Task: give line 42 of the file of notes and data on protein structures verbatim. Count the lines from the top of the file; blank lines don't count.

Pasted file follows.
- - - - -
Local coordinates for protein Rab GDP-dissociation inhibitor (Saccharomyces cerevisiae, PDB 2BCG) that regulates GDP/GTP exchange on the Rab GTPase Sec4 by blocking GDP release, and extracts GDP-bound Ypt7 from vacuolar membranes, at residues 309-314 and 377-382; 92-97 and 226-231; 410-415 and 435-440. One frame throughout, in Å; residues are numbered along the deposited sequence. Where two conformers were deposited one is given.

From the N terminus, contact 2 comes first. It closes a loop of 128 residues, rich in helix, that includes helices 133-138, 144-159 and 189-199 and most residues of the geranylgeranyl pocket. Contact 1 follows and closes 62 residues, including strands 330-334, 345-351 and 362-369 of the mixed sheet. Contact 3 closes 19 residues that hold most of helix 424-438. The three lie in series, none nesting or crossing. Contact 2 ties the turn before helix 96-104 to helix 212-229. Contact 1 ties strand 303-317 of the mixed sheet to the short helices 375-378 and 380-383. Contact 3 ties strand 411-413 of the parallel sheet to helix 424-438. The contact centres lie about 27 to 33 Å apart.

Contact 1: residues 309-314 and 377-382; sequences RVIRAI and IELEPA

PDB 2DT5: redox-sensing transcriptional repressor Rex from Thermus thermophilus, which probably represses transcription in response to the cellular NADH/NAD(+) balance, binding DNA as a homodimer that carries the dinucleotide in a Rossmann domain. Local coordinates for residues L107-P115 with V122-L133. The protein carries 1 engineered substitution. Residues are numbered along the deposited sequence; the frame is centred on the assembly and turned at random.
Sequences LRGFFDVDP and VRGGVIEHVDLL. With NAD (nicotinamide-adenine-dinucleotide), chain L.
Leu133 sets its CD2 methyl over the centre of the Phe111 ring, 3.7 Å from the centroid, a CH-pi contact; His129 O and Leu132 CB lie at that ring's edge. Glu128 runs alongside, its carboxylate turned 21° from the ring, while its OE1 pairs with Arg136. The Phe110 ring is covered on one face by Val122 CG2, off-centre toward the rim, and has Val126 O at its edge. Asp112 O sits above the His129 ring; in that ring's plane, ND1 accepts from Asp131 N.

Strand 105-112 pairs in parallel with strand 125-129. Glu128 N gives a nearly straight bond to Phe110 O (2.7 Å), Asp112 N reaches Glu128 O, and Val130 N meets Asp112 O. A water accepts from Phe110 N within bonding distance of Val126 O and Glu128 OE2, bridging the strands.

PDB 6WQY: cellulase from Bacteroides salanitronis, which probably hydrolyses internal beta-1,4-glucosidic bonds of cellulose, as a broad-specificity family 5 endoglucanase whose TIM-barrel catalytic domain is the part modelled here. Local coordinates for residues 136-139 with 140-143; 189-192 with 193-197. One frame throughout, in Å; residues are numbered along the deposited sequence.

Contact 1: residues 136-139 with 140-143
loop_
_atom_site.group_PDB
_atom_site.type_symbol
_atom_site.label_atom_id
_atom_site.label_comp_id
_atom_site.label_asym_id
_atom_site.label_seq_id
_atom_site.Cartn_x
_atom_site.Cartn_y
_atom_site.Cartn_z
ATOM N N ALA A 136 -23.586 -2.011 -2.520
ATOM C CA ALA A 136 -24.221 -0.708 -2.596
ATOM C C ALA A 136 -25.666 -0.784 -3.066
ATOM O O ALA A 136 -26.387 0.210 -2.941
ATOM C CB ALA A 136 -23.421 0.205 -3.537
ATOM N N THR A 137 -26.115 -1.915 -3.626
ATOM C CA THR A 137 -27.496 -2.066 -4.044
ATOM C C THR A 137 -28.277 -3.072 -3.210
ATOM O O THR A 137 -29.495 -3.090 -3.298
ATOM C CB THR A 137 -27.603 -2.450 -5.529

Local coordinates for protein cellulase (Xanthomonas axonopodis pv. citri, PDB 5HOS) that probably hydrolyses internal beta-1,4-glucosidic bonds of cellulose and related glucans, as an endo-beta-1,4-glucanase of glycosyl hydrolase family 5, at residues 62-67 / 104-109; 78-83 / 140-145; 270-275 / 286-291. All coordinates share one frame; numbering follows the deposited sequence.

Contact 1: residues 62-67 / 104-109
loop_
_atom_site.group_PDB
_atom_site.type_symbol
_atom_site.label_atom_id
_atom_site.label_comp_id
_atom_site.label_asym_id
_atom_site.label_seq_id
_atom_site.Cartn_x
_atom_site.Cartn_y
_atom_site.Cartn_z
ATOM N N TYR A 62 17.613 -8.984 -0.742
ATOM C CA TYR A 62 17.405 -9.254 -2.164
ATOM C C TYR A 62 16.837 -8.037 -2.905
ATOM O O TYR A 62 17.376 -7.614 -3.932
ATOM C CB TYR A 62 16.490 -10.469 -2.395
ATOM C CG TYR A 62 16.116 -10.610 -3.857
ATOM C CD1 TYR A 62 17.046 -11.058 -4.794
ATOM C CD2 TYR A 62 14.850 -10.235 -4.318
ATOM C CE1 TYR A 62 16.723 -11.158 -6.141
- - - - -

ATOM N N TYR A 62 17.613 -8.984 -0.742